IMHO, this isn’t a question of “which is more important.” Both are of great importance and I think we miss the point when we try to pit them against one another.

We have to take care of our own and display mercy towards the world. It seems simple! 🙂

2 Mark May 27, 2010 at 12:58 pm


Good points. There can be a danger of going to far to one side or the other, IMO.

One thing though that stood out. You said

Yet, if we are not doing A LOT of active mercy ministries to the World as well we are living in direct disobedience to the Word.

If you have time, how would you flesh that out in the realm of direct disobedience, etc.? “A LOT” may mean different things to different people.

I agree that the question is really, “Which is more important?” But the “or” question makes a better headline. 🙂

3 Matt Svoboda May 27, 2010 at 2:24 pm


By “a lot” I simply mean that it should be an active part of what the church does. It should not be something they do every once in awhile when it is convenient. Mercy ministry to the World should be an active, intentional part of what each church does.

It is not something of “secondary importance.” Preaching, Ordinances, Mercy Ministry(Church&World), Prayer, Scripture Reading, Evangelism, etc. are ALL of first importance in church life.

4 Eddie Exposito May 28, 2010 at 10:00 am

If a church spends thousands of dollars each month on foreign missionary support while their own people are hurting and in need, something is amiss.
If a church feeds the disadvantaged through inner-city mission lines and yet has their own families hungry and needing assistance, things have become skewed.
What happens today is that the benevolence fund is not active and graceful, it has become stagnant and conditional and this to our shame. Many church members must ‘prove’ themselves worthy of help and are embarrassed by over-burdened processes within the fellowship that while perhaps done in the name of stewardship, have the air of audacity.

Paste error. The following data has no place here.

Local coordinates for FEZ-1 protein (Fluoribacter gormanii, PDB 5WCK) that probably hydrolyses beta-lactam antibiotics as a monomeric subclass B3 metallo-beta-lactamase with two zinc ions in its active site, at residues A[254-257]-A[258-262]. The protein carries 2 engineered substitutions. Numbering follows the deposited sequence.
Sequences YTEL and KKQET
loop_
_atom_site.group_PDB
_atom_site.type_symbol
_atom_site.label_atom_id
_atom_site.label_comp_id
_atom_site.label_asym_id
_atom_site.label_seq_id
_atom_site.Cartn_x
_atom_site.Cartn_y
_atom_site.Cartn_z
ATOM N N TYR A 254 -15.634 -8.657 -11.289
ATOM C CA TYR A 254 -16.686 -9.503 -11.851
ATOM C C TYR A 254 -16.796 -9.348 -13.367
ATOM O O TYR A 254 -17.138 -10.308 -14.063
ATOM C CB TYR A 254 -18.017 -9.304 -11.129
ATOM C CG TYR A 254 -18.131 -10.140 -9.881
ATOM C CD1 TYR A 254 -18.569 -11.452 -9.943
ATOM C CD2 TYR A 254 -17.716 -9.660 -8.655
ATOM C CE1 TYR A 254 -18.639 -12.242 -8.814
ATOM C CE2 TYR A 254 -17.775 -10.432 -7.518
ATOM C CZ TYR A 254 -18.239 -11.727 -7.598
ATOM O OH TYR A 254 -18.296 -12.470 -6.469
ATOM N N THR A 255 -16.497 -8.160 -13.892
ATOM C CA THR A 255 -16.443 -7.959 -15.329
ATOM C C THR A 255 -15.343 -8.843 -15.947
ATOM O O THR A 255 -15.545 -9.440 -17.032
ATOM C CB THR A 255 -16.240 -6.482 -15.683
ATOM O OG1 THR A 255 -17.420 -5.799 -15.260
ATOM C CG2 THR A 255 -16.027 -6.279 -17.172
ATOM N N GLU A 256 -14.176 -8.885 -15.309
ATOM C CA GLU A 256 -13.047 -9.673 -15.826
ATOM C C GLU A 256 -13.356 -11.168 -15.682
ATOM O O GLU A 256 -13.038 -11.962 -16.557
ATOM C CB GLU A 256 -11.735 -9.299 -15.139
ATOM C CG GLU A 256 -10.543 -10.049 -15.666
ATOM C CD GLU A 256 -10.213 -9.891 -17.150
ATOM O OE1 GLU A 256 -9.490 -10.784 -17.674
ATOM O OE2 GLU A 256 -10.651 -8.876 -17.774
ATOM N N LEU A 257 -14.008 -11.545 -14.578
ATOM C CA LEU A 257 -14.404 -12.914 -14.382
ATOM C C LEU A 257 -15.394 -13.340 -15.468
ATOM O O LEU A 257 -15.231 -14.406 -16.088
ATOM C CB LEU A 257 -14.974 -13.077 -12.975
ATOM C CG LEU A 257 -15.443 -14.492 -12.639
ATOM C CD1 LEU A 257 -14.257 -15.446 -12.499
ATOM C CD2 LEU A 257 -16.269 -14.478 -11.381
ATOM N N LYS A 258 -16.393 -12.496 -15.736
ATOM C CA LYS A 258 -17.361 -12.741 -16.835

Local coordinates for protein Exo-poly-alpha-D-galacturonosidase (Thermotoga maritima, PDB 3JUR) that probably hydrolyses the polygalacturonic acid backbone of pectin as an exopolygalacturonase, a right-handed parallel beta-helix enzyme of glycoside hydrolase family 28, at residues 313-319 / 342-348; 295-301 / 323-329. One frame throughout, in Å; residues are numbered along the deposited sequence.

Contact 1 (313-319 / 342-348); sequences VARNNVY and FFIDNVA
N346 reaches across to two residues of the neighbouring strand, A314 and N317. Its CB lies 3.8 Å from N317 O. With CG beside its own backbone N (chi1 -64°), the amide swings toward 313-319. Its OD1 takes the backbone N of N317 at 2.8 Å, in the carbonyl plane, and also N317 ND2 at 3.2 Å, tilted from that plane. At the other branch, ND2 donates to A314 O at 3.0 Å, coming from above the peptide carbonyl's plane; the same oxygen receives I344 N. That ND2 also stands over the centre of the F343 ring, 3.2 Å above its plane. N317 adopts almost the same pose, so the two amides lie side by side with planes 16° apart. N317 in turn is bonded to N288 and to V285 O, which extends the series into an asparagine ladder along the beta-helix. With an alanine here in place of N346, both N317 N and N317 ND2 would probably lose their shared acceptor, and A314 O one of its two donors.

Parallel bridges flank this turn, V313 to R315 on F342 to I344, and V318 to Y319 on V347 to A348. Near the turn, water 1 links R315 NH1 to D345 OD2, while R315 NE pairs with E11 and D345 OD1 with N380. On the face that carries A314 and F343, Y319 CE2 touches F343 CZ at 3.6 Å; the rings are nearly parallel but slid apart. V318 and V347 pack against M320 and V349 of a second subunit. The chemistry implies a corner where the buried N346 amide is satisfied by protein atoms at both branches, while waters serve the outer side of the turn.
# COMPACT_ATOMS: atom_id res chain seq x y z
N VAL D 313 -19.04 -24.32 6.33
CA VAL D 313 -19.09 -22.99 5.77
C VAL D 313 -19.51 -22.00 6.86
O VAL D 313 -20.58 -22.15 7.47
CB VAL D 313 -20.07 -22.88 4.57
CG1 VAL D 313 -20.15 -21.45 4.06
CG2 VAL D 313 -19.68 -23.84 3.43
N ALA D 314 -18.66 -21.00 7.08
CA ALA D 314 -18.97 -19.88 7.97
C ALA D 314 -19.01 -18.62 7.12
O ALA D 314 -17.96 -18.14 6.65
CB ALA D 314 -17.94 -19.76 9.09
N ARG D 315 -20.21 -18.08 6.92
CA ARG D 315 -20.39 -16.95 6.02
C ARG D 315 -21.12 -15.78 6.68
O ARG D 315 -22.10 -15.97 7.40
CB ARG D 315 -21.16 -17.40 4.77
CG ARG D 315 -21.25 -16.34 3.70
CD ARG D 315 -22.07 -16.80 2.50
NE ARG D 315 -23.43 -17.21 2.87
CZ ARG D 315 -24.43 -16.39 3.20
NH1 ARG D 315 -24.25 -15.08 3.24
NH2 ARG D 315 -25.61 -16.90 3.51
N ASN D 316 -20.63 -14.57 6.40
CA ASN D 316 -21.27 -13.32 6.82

5 Victoria May 28, 2010 at 5:52 pm

I have to agree with you Mark.
I am convinced that the world understands the truth of the Gospel as they see this verse being worked out among Believers.
John 13:34-35
A new commandment I give to you, that you love one another: just as I have loved you, you also are to love one another. John 13:35
By this all people will know that you are my disciples, if you have love for one another.” (ESV)

6 Mark May 29, 2010 at 11:24 am

Eddie, I think you’ve hit on an issue. A church body can become so inwardly focused it forgets that there is a world outside in which we live. However, to further unpack what you’re saying I’d add that a church body can also become so outwardly focused that it forgets about its own.

I wonder if that is a popular problem today?

I suppose if a church is inwardly focused and the congregation is being equipped with the gospel that there will be an outward flow of ministering to others in their lives.

7 Bobby Capps May 29, 2010 at 11:47 am

I see it like this: Take care of your own so they can take care of the world. Strengthen one another with the word and sound doctrine, care for each other practically, but for the express purpose of mission.

Consider Jesus, he had the twelve and the followers, he cared for them taught them stayed with them. But the whole time they were on mission together caring for the world he came to save.

I truly believe if the budget and ministers (teachers, leaders, workers, etc) of a church are only serving the members it is not a church in the NT sense, it is a religious club in the western “Christian” sense.